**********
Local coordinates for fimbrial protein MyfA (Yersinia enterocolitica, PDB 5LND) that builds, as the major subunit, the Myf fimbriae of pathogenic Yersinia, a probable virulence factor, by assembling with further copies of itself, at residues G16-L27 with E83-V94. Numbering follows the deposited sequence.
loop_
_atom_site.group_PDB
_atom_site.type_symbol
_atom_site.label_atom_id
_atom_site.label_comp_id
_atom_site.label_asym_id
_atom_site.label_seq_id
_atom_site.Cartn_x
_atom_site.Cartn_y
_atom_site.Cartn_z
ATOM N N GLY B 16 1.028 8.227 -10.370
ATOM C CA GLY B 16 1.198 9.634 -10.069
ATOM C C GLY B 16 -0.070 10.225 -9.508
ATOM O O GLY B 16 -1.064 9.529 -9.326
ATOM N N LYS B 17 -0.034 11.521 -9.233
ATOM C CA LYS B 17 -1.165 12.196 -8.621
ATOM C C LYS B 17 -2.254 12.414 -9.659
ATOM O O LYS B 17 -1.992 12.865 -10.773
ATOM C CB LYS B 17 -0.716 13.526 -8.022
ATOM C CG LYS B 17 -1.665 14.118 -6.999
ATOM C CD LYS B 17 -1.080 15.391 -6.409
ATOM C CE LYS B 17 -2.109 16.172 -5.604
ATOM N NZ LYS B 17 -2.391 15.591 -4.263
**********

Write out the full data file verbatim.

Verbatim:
Local coordinates for fimbrial protein MyfA (Yersinia enterocolitica, PDB 5LND) that builds, as the major subunit, the Myf fimbriae of pathogenic Yersinia, a probable virulence factor, by assembling with further copies of itself, at residues G16-L27 with E83-V94. Numbering follows the deposited sequence.
loop_
_atom_site.group_PDB
_atom_site.type_symbol
_atom_site.label_atom_id
_atom_site.label_comp_id
_atom_site.label_asym_id
_atom_site.label_seq_id
_atom_site.Cartn_x
_atom_site.Cartn_y
_atom_site.Cartn_z
ATOM N N GLY B 16 1.028 8.227 -10.370
ATOM C CA GLY B 16 1.198 9.634 -10.069
ATOM C C GLY B 16 -0.070 10.225 -9.508
ATOM O O GLY B 16 -1.064 9.529 -9.326
ATOM N N LYS B 17 -0.034 11.521 -9.233
ATOM C CA LYS B 17 -1.165 12.196 -8.621
ATOM C C LYS B 17 -2.254 12.414 -9.659
ATOM O O LYS B 17 -1.992 12.865 -10.773
ATOM C CB LYS B 17 -0.716 13.526 -8.022
ATOM C CG LYS B 17 -1.665 14.118 -6.999
ATOM C CD LYS B 17 -1.080 15.391 -6.409
ATOM C CE LYS B 17 -2.109 16.172 -5.604
ATOM N NZ LYS B 17 -2.391 15.591 -4.263